12 Essential English Novels Everyone Should Read

April 5, 2014 – 10:59 am

Image shows Dorothea and Will Ladislaw, from George Eliot's Middlemarch.This tumultuous tale of life in a bleak farmhouse on the Yorkshire moors is a popular set text for GCSE and A-level English study, but away from the demands of the classroom it’s easier to enjoy its drama and intensity. Populated largely by characters whose inability to control their own emotions leads to violence and revenge, it’s a tale that spans two generations and two families. At the heart of the story is the mysterious ‘gypsy’, Heathcliff, adopted as a ragamuffin child into the Earnshaw family to live at Wuthering Heights.Image shows Emily Brontë in a painting by her brother, Bramwell. As he grows up, he becomes close to his adopted sister Cathy, falling in love with her only to be met with crushing disappointment when she marries Edgar Linton, a kind and gentle man from neighbouring Thrushcross Grange. Heathcliff disappears and returns a rich, educated man bent on revenge.

Image shows the pyramid-shaped Ministry of Justice building from 1984.2. Middlemarch by George Eliot

Middlemarch, subtitled “A Study of Provincial Life”, is the story of the inhabitants of a Midlands village in the 1830s. Masterfully weaving together several plotlines, the novel charts the fortunes of an interesting cast of characters, exploring their motivations, delusions and preoccupations. The remarkable thing about Middlemarch is the detail and realism with which George Eliot describes emotions. Feelings you thought were unique to you are described here in a way that could be describing your own thoughts. It’s one of the reasons why Middlemarch has been described the likes of Martin Amis and Julian Barnes as one of the greatest English novels ever written; read it and you’ll soon find yourself agreeing with them.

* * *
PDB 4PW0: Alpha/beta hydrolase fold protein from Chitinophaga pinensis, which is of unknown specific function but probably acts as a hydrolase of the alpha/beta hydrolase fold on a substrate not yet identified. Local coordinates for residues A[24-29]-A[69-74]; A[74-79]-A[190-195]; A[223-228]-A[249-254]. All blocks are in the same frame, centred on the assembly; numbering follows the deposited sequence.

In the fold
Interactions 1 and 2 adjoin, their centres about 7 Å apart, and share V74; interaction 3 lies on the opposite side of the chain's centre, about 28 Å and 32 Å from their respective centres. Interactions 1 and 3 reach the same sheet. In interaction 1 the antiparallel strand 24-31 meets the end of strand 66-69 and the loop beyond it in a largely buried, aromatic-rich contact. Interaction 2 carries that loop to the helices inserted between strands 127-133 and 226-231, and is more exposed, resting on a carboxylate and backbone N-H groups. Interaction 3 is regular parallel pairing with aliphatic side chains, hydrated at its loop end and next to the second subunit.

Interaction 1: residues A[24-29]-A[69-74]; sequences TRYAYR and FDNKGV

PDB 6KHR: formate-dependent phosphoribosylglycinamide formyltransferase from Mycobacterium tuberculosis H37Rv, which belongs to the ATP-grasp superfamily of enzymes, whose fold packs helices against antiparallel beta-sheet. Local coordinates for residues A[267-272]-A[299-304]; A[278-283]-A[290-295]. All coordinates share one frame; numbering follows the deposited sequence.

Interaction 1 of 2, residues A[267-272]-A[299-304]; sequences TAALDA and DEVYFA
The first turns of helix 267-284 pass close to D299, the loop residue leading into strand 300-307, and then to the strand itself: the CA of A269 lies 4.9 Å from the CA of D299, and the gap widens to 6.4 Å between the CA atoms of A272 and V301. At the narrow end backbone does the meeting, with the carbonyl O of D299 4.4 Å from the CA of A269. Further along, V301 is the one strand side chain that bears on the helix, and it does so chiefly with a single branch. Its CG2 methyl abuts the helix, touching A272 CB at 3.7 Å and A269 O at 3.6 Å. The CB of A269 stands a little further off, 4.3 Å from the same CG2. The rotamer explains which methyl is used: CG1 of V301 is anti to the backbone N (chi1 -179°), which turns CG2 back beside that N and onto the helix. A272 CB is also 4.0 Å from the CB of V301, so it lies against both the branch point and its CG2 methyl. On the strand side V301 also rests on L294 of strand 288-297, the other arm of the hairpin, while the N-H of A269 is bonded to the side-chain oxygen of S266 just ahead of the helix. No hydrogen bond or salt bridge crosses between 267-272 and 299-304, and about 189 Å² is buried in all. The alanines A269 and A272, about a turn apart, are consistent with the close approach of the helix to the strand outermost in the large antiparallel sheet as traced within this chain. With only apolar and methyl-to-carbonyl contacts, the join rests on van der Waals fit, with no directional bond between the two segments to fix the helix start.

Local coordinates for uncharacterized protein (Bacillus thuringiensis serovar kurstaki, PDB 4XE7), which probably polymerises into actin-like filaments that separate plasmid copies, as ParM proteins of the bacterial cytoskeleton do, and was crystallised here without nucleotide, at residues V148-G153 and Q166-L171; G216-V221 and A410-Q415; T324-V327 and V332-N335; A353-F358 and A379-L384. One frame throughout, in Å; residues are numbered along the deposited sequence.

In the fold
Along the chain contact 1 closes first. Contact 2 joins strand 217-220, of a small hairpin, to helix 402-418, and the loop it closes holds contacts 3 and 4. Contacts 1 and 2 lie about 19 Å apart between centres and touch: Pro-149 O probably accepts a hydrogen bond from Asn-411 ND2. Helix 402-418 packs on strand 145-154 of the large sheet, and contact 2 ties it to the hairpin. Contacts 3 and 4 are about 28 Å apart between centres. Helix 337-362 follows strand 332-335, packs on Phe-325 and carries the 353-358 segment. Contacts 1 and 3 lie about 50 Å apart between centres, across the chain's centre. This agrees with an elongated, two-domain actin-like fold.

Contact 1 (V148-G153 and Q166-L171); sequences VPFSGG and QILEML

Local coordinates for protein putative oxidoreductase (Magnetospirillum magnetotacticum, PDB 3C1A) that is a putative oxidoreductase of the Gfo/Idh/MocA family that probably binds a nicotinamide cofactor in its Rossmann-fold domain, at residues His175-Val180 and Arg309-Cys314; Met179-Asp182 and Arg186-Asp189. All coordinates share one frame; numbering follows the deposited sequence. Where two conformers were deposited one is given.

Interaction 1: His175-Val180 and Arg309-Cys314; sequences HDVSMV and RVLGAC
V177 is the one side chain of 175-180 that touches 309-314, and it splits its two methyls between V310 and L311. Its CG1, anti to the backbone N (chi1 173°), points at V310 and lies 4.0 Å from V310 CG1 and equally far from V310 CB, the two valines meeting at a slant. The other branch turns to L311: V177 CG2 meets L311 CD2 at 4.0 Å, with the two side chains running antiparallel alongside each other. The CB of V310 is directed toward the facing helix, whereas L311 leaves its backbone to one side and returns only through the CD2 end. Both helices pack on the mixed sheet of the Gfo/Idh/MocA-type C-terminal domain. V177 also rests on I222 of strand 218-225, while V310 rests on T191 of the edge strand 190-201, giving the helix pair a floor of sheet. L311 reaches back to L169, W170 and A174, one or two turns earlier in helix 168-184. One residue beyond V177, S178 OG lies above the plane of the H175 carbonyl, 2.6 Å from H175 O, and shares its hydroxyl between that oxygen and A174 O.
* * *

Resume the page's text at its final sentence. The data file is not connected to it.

Image shows a hobbit hole from the filming of The Lord of the Rings. Image shows an alethiometer from His Dark Materials. Image shows a copy of Jane Eyre next to a cup of tea. Image shows the painting, 'Dickens's dream', in which Charles Dickens sleeps in a sepia-toned room. The only colourful part is where the images from his dreams - reflecting scenes from his novels - swirl around his head.

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Source: www.oxford-royale.co.uk

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